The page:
Graphic: A new ice age?
As a result, the stimulus package Berlin's Grand Coalition government of Christian Democrats and Social Democrats plans to unveil this week will be greatly reduced in scope. It is expected to include a few tax incentives for car buyers, private households and businesses, as well as low-interest government loans for municipalities and homeowners. While the German government is providing close to 500 billion ($747 billion) to bail out the banks, it expects to spend no more than 5 billion ($7.5 billion) a year to boost the real economy. This is less than a quarter of the amount officials in Steinbrück's ministry have consistently named as the minimum necessary for an effective growth package.
After having hesitated for so long with its bank rescue package that countries like the United States and Great Britain ended up leading the way, the Grand Coalition is now about to propose a plan that would fall far short of expectations.
According to former Economics Minister Wolfgang Clement, a Social Democrat, what Germany needs now is "heavy investment in schools and universities and a compact infrastructure investment program." Clement believes that the only solution to the global economic crisis is a "global investment boom," and that this is not the time to get bogged down in details, but rather to take a more forceful approach.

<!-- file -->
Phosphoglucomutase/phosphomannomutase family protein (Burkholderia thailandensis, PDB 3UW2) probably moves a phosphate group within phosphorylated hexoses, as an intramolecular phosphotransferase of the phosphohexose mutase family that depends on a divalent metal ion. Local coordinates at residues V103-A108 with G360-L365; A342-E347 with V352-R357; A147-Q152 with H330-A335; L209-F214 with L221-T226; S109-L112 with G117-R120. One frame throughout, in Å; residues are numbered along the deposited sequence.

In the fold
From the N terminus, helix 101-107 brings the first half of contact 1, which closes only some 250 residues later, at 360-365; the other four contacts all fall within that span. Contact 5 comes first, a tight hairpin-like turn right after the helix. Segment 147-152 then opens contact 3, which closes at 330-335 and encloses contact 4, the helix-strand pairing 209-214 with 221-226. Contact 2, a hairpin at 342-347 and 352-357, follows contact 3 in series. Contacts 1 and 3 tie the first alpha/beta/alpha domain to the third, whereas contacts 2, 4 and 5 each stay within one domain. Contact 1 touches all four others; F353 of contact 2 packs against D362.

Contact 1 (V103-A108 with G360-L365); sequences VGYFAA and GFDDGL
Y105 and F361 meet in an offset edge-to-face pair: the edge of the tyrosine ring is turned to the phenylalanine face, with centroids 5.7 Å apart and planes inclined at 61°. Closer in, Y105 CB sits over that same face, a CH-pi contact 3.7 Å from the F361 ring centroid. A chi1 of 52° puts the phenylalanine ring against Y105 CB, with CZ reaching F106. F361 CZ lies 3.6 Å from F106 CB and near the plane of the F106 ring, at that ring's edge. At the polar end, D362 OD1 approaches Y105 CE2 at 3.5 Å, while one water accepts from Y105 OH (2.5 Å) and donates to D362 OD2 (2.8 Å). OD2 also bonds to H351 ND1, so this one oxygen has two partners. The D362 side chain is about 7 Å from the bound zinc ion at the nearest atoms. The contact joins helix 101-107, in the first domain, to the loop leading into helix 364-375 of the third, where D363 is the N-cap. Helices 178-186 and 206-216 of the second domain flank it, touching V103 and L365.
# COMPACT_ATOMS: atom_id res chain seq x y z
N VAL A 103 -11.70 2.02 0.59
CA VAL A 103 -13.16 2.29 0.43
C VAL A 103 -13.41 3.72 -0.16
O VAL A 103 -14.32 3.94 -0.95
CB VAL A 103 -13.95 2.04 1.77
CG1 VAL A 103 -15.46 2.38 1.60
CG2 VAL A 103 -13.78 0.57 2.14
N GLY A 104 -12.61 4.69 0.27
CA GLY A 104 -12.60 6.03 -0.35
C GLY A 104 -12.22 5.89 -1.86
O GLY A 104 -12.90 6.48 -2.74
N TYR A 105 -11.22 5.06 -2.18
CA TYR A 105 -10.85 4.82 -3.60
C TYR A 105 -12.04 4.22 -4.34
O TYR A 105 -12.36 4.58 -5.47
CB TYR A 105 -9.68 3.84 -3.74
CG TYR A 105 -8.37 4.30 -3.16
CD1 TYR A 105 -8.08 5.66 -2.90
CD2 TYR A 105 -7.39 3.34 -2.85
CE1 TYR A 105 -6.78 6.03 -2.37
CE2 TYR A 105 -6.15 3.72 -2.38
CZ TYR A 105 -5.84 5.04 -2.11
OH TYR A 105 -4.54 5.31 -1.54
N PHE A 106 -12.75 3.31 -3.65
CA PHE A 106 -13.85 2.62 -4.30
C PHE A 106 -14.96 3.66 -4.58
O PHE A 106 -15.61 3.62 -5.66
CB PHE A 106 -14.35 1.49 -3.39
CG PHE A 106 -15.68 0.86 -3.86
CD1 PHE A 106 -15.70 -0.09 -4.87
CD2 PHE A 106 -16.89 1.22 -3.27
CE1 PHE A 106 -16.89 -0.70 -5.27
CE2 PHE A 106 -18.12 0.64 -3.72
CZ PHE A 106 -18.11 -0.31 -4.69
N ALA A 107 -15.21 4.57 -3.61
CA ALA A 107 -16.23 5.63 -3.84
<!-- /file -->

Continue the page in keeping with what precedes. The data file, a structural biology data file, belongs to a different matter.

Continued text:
But officials at government headquarters in Berlin have a different take on the economic situation. "A broad stimulus program," Chancellor Angela Merkel said last week, would only set off a "short-term blaze."
It is certainly true that economic stimulus programs can be harmful if they are poorly planned and put in place at the wrong time. But when applied in a sensible way, such programs have often proved to be beneficial.
"Right now, increased government spending is just what the doctor ordered," says this year's winner of the Nobel Prize in Economics, Paul Krugman. Dominique Strauss-Kahn, the director of the International Monetary Fund, seems to agree when he proposes "quick and forceful" multinational spending programs.
This advice is partly intended for Germany. As recently as late summer, the German economy was considered extremely crisis-proof, with its relatively manageable banking sector and many fundamentally solid exporting companies. The experts, hoping to preserve calm, said that this combination of factors would help Germany navigate the financial crisis more effectively than most other industrialized nations.
But now it is precisely this strength in world markets that has become so disastrous to the German economy. A Wall Street banker who has lost his job is unlikely to be buying a Porsche these days. And Russia's cash-strapped oligarchs now lack the capital to buy German building machines. With key buying countries like the United States and Great Britain rushing into recession, business is also suffering in Germany, the world's leading exporting nation.
- Part 1: Economic Crisis Mounts in Germany
- Part 2: 'Any Plan I Make Is Obselete the next Day'
- Part 3: Can Efforts Stop Downward Spiral into Recession?
© DER SPIEGEL 45/2008
All Rights Reserved
Reproduction only allowed with the permission of SPIEGELnet GmbH